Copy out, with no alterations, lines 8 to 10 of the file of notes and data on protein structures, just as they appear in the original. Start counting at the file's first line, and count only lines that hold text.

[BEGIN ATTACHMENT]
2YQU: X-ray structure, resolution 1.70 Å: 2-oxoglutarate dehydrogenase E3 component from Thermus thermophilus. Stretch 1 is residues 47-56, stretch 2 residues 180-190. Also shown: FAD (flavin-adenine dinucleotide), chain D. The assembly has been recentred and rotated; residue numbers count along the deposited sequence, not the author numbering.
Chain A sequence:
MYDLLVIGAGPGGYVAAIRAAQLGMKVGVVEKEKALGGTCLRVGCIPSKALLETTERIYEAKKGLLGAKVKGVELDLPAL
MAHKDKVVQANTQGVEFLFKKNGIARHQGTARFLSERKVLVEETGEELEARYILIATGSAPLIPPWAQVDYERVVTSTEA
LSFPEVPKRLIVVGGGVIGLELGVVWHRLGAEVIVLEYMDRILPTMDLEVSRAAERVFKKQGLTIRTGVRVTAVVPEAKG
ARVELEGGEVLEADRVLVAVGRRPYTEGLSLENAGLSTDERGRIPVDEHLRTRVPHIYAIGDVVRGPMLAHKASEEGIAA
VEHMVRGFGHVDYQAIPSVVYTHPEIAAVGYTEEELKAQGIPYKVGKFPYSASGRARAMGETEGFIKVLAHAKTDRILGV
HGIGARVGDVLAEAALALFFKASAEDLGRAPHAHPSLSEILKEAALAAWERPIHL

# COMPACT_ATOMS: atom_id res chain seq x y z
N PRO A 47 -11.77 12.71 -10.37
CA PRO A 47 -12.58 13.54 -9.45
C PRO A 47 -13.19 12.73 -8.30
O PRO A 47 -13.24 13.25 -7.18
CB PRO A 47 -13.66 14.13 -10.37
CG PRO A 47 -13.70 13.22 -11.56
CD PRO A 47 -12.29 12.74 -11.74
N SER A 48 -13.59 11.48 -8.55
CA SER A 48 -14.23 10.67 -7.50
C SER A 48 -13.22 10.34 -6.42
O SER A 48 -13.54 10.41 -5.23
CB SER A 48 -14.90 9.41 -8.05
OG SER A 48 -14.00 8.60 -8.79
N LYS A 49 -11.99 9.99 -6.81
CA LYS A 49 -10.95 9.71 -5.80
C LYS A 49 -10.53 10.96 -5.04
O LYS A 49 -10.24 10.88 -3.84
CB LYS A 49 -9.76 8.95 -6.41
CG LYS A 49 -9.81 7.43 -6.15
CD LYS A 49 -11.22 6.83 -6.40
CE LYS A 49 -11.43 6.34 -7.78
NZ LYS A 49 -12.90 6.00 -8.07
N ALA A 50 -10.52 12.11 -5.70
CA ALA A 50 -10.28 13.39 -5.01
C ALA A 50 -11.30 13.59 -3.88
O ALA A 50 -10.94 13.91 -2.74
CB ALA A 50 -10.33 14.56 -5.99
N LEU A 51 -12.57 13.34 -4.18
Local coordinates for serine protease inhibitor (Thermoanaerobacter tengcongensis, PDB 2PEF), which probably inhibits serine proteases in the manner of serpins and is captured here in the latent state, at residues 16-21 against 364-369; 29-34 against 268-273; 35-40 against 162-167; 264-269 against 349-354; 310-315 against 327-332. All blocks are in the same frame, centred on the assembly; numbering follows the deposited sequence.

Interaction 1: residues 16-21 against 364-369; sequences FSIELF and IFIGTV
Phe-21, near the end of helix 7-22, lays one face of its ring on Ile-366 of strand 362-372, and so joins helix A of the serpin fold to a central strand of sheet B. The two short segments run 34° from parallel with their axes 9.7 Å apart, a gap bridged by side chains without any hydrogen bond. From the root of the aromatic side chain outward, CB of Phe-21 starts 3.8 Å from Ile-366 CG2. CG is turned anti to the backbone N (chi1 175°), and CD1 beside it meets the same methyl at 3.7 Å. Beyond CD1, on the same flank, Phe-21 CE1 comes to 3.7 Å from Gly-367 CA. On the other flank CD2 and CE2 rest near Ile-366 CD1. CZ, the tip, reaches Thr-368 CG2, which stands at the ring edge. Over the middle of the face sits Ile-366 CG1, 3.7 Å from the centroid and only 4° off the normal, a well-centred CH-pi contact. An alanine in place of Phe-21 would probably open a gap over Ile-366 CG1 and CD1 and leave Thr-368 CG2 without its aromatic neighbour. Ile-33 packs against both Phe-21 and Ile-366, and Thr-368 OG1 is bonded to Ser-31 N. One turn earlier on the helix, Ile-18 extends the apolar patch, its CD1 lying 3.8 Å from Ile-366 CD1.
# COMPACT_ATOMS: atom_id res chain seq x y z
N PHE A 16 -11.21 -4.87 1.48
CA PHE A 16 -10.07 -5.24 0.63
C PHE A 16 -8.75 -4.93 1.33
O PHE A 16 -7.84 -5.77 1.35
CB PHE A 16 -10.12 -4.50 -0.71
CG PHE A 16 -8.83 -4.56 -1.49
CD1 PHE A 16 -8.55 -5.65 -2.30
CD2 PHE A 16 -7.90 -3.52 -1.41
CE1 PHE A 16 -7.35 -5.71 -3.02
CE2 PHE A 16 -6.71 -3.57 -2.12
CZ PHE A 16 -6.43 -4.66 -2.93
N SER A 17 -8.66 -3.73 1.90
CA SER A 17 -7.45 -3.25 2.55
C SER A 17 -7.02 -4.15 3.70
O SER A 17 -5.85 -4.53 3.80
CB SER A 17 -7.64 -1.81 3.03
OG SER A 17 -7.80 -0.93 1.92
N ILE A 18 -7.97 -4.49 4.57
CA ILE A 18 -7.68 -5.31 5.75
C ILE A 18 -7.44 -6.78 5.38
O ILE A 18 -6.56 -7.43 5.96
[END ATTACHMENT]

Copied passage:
HGIGARVGDVLAEAALALFFKASAEDLGRAPHAHPSLSEILKEAALAAWERPIHL

# COMPACT_ATOMS: atom_id res chain seq x y z
N PRO A 47 -11.77 12.71 -10.37